ACL reconstruction


The reconstruction of anterior antcruciate ligament is performed due to total damage. The ligament injury occurs during the torsion of the knee joint. The anterior antcruciate ligament (ACL) is a structure combining the tibial bone with the lateral condyle of the femur. It protects the leg from excessive and incorrect forward movement with respect to the thigh.


The patient experiences excessive shift of the lower leg as a feeling of instability, often accompanied by sharp pain and swelling of the knee. At the moment of dislocation, the articular surfaces and meniscus are in an incorrect position, which often causes their damage. Knee instability will inevitably lead to damage to other articular structures which had been healthy so far (meniscus and articular cartilage), and ultimately to the development of early degenerative changes.

The ACL reconstruction procedure is usually performed under subarachnoid anesthesia. There is no feeling of pain from the waist down. Reconstruction of the anterior cruciate ligament is performed with the use of arthroscopic techniques. In the initial stage of the surgery, the surgeon performs point skin cuts through which a narrow tool ended with a camera is inserted into the joint. Next, through the second point cut, a tool and ligament transplant is inserted, which is fixed in two bone tunnels: femur and tibia.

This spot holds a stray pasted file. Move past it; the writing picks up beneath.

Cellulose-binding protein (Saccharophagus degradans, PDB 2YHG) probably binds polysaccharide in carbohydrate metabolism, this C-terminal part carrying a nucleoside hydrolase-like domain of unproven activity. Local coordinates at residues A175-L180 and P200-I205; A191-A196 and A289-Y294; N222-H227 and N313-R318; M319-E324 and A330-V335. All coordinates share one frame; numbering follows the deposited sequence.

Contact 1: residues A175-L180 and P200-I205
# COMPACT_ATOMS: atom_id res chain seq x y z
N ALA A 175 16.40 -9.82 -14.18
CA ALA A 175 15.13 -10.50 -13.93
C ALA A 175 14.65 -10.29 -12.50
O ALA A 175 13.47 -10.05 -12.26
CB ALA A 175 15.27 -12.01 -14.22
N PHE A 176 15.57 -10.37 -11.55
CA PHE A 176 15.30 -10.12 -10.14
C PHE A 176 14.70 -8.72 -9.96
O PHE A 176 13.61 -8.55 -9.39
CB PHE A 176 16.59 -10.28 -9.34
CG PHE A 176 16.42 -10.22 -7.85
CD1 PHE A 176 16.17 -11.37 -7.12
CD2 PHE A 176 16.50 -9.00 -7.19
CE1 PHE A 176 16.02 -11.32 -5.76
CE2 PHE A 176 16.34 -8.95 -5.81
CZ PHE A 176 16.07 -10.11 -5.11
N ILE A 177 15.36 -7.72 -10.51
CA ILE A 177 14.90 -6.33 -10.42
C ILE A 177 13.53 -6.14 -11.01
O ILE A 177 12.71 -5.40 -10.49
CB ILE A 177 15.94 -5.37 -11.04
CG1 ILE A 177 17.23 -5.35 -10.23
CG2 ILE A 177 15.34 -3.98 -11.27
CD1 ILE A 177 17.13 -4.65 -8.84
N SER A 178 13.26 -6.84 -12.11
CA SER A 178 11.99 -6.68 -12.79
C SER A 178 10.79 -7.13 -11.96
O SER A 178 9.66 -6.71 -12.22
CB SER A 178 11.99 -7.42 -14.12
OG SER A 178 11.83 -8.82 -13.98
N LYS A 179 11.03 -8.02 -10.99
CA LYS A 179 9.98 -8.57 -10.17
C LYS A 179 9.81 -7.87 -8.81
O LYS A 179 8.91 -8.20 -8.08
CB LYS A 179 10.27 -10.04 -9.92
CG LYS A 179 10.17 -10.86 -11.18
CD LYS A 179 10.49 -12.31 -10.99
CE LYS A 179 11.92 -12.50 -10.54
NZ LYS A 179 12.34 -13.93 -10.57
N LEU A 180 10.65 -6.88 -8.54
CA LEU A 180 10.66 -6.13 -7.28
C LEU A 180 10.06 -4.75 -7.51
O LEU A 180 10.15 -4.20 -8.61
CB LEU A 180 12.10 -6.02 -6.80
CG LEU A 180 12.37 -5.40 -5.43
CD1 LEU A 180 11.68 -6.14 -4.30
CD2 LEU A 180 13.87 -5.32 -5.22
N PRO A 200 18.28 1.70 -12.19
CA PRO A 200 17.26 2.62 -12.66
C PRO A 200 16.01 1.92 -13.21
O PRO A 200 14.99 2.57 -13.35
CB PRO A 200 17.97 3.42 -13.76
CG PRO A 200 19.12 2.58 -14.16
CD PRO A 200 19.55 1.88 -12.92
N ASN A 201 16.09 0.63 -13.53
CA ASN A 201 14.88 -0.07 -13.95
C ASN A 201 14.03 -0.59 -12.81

In this procedure, the damaged ligament is replaced by a thick fascicle, which must be tightened throughout the entire range of the knee joint, and particularly in its last phase, e.g. the ligament. In our hospital we perform reconstructions with the use of various materials. These may be own tendons of the patients, e.g. from the semimembranosus and semitendinosus muscle or from artificial materials. At the end of the procedure, the surgeon rinses the inside of the joint from the blood and leaves the drain in the joint. The rehabilitation of the patient begins the day after surgery. The patient will learn the details of the postoperative period after surgery.

The rehabilitation of the patient begins the day after surgery. Rehabilitation includes individual exercises with a rehabilitator and his help with standing upright for the first time, he teaches how to move with the help of the elbow crutches, as well as gives instructions for individual exercises. The use of CPM braces for continuous passive motion is additional support in the rehabilitation process.

1,5 hours

Duration of the treatment

2 days

Stay in clinic

Subarachnoid anesthesia


3 months

Recommended stay under the supervision of a doctor